The trick, is for musicians to make the most of Facebook in their own style. The most memorable bands who post on Facebook are the ones who think of their own unique ways to post–differentiating themselves from their social media “competitors.” Sometimes however, the smartest posting methods originate from marketing experts and label heads, rather than the musicians themselves. The following are our top-three favorite musicians who post on Facebook (in no specific order):
Jens Lekman- Mr. Lekman does not control or monitor his own Facebook page. In fact, until recently his music homepage linked to an innocently hilarious “face/book” photo of him when fans clicked on the literal “Facebook” link. Not sure what spurred the current omission of the photo, but we are trying to make a point here by mentioning Lekman and his apparent social media attitude. Jens Lekman is one of the few musicians who gets more accomplished without a Facebook than with one. Why? Because the absence of generic public pleasing is what Lekman is all about. He will reach out to his fans and even share an email address and respond to individual emails from strangers, YET, he does not participate in everyday “Hey, look at what I’m eating for breakfast” posts. Most recently Lekman announced he signed up for Instagram, just so he could post a photo of himself with a kitten. Yep.
In July of this year, Lekman’s crew finally caved in and started an “official” Jens Lekman Facebook page. Most likely, they’re just trying to remain active in today’s digital world. We still respect the fact though, that Lekman went completely without a page for several years and that the posts on his current page still aren’t coming from him.
The National- We mentioned this “nationalistic” band earlier in this article, but we’re bringing them to the forefront here because it’s been too long since High Violet and the band’s fans are concluding that recent Facebook status updates imply…new album song titles?! Maybe not. Probably not. But we can hope? The month of July brought random posts from the band that almost seemed–too random? There was “Western Sky,” “Made of Stone,” and “Solar”–all updates paired with respective cell phone photos. Fans started speculating and commenting: “Why am I getting the feeling that these are track names off your new album…?”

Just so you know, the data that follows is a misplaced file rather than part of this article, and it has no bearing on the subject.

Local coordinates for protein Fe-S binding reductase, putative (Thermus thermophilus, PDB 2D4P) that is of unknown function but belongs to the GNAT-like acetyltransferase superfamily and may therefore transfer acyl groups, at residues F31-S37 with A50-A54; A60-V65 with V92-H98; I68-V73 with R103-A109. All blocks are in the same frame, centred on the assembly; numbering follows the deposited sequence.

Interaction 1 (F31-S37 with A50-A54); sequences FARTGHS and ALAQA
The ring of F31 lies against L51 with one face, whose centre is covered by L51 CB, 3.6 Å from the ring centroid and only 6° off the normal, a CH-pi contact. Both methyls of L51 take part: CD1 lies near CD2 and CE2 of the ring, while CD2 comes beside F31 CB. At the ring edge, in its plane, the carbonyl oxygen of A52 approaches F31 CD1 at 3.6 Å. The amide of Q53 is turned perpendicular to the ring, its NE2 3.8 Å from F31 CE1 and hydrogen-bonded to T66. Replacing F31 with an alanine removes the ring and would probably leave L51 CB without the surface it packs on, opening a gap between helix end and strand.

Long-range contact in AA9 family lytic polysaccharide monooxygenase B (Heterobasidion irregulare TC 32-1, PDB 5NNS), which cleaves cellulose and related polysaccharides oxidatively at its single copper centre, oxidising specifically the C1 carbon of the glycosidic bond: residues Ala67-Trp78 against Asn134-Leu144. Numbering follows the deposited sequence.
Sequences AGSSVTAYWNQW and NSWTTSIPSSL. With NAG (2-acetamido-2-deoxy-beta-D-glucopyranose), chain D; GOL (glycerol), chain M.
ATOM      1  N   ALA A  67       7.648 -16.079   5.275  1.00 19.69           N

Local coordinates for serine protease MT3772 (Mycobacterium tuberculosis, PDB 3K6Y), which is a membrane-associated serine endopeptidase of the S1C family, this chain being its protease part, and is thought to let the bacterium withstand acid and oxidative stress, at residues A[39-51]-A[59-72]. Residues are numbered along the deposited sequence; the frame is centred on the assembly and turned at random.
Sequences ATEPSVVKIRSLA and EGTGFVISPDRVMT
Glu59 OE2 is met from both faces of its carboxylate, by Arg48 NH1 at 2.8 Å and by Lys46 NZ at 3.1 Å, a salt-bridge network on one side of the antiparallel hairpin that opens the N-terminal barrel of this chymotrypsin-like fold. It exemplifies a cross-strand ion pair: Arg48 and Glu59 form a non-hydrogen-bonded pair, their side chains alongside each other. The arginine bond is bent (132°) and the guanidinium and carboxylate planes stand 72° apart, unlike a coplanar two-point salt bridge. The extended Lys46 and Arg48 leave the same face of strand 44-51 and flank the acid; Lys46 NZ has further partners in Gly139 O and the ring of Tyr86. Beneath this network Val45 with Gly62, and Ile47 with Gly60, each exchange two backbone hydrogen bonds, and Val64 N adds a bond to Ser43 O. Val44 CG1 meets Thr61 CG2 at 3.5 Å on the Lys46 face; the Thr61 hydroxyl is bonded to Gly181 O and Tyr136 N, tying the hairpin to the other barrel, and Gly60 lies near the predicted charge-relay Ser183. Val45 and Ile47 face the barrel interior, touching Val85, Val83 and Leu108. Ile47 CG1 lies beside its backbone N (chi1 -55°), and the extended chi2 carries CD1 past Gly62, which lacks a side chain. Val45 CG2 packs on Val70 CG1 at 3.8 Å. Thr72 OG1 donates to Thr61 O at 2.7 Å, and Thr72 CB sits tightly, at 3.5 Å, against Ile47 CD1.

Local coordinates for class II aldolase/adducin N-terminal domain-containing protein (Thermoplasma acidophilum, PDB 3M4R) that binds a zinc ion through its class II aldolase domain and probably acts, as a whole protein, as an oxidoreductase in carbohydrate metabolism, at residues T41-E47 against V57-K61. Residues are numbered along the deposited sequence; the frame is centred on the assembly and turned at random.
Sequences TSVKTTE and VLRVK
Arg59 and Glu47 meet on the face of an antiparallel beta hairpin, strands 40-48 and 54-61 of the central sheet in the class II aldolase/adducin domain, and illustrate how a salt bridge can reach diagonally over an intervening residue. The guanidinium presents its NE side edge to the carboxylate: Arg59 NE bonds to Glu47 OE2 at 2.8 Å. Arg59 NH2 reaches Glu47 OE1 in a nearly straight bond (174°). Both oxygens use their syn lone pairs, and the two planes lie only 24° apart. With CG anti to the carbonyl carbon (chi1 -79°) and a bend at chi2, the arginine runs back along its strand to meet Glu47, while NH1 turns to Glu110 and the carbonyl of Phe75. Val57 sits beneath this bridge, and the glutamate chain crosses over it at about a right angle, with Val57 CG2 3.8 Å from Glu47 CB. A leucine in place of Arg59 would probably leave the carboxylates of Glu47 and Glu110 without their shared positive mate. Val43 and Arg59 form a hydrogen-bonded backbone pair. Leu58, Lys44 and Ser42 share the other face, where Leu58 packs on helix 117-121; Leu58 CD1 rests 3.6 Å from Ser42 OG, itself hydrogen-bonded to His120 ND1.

The funny thing about The National is that nearly all of the band’s Facebook posts are actually Twitter posts automatically added to their Facebook page. Ha ha. A lot of bands do this, but it can get confusing if the posts aren’t consistent and uniform (sometimes linking the two sites leads to accidental repeat posts, too). The National makes it clear that they aren’t crazy about social media, but that they’re willing to participate and interact, and THAT, is key.
Dominique Young Unique- Not a very “serious” pick, right? Well, social media etiquette can get exhausting! It still feels hard to believe that a person’s job can solely by based on contributing to a social media platform. Yikes. People can earn a salary for submitting witty banter?! That is why, at the end of the day, it is nice to just read some “real” updates on Facebook newsfeeds. Dominique Young Unique is unedited, unscripted…she posts about everything on her mind, including family matters, music updates, and random thoughts throughout the day. Of course she will ask you to pray for her sick grandmother and wish a public “Happy Birthday” to her brother-in-law. If you’re subscribing to her content, you have to be ready for anything she throws at you–including an excess of blog posts/Tumblr links…and that’s okay. In a world where it feels like people think about Facebook phrasing a bit too much, she is the breath of fresh air.
At the end of the day, each musician develops his or her own style of Facebook posting, and that’s what counts. The more “original” styles will inevitably prevail as the most original–not surprising. Kind of sounds like common sense, right? That seems to be the point. If there’s honesty behind an artist’s posting, then that person will most likely see the best results.